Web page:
"People are fearful of letting them out because the Shining Path almost caused the collapse of the country," said Ernesto de la Jara, director of the Legal Defense Institute, which has taken up the cause of a number of Peruvians whose terrorism convictions he says were clearly unfair.

The inmates, nearly 500 of whom are serving life terms, are determined to be heard. In February they began a nationwide hunger strike that lasted 31 days and at its height included 850 prisoners in 18 jails.

One participant was Lori Berenson, the New York woman who won a retrial after she was sentenced to a life term by a military tribunal for collaborating with rebels in a foiled plan to take over Peru's Congress. She was recently sentenced in a second trial to a 20-year term.

The inmates, communicating from prison to prison with the help of relatives, demanded retrials and political prisoner status. They called for three prisons to be closed and for a role for former rebels in a government truth commission that is investigating rights abuses during Peru's conflict. Their demands were rejected by the government.

But groups like Human Rights Watch, an American monitor, and some government officials acknowledge that the status of the inmates must, in time, be addressed. "Yes, we have to combat terrorism, but we also have to do this," said Wilfredo Pedraza, who oversees prison programs for Defender of the People, a government human rights agency. "I believe we need to punish, but to punish with legitimacy."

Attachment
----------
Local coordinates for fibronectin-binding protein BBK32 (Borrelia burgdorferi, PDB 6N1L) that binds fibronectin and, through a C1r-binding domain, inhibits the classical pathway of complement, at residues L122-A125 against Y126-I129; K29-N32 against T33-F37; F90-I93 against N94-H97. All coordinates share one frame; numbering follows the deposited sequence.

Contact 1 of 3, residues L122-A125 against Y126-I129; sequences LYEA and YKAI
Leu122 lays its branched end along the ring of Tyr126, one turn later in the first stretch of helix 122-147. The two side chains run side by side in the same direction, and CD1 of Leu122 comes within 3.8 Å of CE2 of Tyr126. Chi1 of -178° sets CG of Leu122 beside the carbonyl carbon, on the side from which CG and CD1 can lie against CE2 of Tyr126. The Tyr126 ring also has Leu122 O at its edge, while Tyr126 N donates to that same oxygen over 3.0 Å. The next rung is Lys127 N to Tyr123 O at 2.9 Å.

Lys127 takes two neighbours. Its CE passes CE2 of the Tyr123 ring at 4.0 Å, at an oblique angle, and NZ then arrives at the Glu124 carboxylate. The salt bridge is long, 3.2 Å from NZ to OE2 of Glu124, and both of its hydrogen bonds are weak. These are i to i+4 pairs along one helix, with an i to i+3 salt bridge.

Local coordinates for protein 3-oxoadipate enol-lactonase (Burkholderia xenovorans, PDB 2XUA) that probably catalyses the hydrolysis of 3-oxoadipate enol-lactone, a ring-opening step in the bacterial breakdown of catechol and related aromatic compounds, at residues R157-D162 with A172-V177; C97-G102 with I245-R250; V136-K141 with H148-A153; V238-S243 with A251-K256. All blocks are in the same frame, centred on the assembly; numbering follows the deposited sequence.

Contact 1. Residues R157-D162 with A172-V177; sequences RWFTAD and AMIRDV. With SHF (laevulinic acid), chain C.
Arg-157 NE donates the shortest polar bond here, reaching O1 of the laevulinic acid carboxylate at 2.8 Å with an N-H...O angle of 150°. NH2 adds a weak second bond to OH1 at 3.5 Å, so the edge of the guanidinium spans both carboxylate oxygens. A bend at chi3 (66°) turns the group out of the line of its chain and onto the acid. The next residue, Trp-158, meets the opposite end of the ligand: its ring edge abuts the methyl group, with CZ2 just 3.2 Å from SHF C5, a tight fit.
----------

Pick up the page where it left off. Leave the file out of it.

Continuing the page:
In recent years Peru has released more than 700 prisoners, called the innocents here, who were able to show they were unjustly convicted. Rights groups and Defender of the People estimate that perhaps 50 innocents remain imprisoned.

Of the roughly 2,200 current prisoners, hundreds who were convicted on charges of treason or terrorism were minor collaborators with the rebels. They were given harsh sentences for small-scale political advocacy or painting graffiti, said Sebastian Brett, the Peru researcher for Human Rights Watch. Many of them say they want what only Ms. Berenson has received, a retrial. "To retry does not mean they are given freedom," said Carlos Tapia, a member of the Truth Commission, created to study the justice system under Mr. Fujimori. "It means you are doing what corresponds to a democratic government."

The remaining inmates, anywhere from 1,200 to 1,500 prisoners, include hard-line members of Shining Path. Even human rights groups say that some of them remain staunchly committed to the group's violent cause. They view their imprisoned leader, Abimael Guzmán, as a messiah.